Dancing out of Bali is a fascinating personal account of a young Englishman who settled in a small house in Bali in the midst of the political turmoil that griped post–war Indonesia. There, he immersed himself in Balinese culture and made ambitious plans to bring a troupe of Balinese dancers and musicians to Europe and America. The book relates John Coast's daring and remarkable adventure that took him from revolution in Indonesia to the footlights of London and Broadway. Within a few weeks, the troupe had captured the hearts of audiences. Here are photographs of Bali and stories of the performer's magic island and of the enchanting dancers, including the beautiful 12–year–old Ni Gusti Raka. She became a star overnight and delighted audiences everywhere during the troupe's triumphant tour.
It is also a story of Balinese culture and life in Bali–following the devastating Japanese occupation–of music and dancing in Bali, of many of the island's great performing dancers and musicians,
He traveled for more than forty years and visited more than ninety countries. He spoke English, Italian, French and Portuguese fluently and could make himself understood in German, Russian and Japanese. He was a universal man who took the tango from the barrio to the world.
He began dancing not too long after he started to walk, and then there was no stopping him: tango, rock, folklore, Latin rhythms, swing. On stage and off, there was no dance he didn’t try. Over the years, he searched for his own place in the dance world, and then his own tango: the absolutely unique style that brought him to fame.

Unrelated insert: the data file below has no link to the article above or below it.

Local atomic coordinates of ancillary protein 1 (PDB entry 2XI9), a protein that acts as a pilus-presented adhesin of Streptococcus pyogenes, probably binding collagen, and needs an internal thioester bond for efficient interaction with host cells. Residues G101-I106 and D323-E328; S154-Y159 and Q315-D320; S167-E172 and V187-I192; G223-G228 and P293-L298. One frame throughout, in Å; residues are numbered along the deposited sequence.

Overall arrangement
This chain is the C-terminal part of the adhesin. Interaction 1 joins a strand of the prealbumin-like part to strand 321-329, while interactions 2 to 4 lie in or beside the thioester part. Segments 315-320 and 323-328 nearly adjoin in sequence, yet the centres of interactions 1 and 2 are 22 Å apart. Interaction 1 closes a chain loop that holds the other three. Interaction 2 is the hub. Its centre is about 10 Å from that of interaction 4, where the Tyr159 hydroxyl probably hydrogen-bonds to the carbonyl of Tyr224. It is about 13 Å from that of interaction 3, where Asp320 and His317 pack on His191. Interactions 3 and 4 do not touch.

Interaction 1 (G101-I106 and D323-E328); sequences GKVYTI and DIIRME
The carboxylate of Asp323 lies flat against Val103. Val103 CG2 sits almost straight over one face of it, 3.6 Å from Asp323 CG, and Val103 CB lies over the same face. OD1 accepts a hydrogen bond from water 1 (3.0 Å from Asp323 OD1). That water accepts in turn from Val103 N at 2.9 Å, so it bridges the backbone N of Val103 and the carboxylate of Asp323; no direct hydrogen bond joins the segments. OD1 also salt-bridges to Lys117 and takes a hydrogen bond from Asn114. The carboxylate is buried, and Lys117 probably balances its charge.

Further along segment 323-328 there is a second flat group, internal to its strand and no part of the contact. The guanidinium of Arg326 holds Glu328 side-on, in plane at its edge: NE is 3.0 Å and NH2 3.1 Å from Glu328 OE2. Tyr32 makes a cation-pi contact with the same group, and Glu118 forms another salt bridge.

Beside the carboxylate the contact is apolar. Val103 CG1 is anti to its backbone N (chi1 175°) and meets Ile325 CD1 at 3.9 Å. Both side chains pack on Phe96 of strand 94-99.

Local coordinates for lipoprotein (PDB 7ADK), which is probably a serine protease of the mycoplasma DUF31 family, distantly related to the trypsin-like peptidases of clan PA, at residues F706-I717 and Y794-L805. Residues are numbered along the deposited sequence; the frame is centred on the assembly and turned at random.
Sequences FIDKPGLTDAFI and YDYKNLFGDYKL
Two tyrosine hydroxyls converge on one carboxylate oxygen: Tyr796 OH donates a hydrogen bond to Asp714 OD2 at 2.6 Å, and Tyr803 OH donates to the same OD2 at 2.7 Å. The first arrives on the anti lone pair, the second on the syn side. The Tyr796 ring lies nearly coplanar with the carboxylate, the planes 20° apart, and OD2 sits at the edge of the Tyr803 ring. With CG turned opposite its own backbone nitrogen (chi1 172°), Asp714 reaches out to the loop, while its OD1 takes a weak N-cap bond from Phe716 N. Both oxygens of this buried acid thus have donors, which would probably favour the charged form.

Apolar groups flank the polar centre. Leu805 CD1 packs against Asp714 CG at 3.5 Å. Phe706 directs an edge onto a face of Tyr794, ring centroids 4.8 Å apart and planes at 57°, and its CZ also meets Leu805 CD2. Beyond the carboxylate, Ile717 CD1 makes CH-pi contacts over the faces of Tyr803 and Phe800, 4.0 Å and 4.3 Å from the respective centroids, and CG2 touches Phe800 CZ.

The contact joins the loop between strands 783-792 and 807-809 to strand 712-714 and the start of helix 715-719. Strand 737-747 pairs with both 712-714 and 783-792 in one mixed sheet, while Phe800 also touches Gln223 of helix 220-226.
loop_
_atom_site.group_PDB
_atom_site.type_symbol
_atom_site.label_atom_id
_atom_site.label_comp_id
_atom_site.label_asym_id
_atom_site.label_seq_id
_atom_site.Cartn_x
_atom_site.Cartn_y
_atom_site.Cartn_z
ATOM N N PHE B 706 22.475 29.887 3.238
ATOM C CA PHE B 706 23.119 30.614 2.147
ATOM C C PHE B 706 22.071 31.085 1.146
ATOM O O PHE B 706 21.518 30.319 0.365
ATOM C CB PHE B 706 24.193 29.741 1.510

In the mid 90s, after being out of Argentina for many years, he gained international renown with the company of Forever Tango and word got back to Buenos Aires. From then on, he was an important and imposing figure in the porteño milongas. Julio Fernández Baraibar, who wrote the prologue of the first Spanish edition of this book, said that any milonga that Gavito went to became “the milonga to attend,” and that when Gavito got up to dance, “the dance floor became transformed.”
"Come, sit by me," says Grandmother. "Take this chalk in your hand. Now draw a dot and concentrate all your energy into this one dot. It is the beginning and the end, the navel of the world."
So Fawzia Al-Rawi describes her grandmother's first lesson about the ancient craft of Oriental dance. Grandmother's Secrets always circles back to this grandmother and this young girl, echoing the circular movements of the dance itself. Al-Rawi has written a strikingly graceful and original book that blends personal memoir with the history and theory of the dance known in the West as "belly dancing."
It is the story of a young Arab girl as she is initiated into womanhood. It is a history of the dance from the earliest times through the days of the Pharaohs, the Roman Empire, to the Arab world of the last three centuries. It is a personal investigation into the effects of the dance's movements on individual parts of the body and the whole psyche. It is a guide to the actual techniques of the dance for those who are inspired to put down the book and move.
Al-Rawi conveys in this book not only the history and technique of grieving and mourning dances, pregnancy and birth dances, but the spirit of these age-old rituals, and their possibilities for healing and empowering women today.
Gonzalves traces a genealogy of performance repertoire from the 1930s to the present. Culture nights serve several functions: as exercises in nostalgia, celebrations of rigid community entertainment, and occasionally forums for political intervention. Taking up more recent parodies of Pilipino Cultural Nights, Gonzalves discusses how the rebellious spirit that enlivened the original seditious performances has been stifled.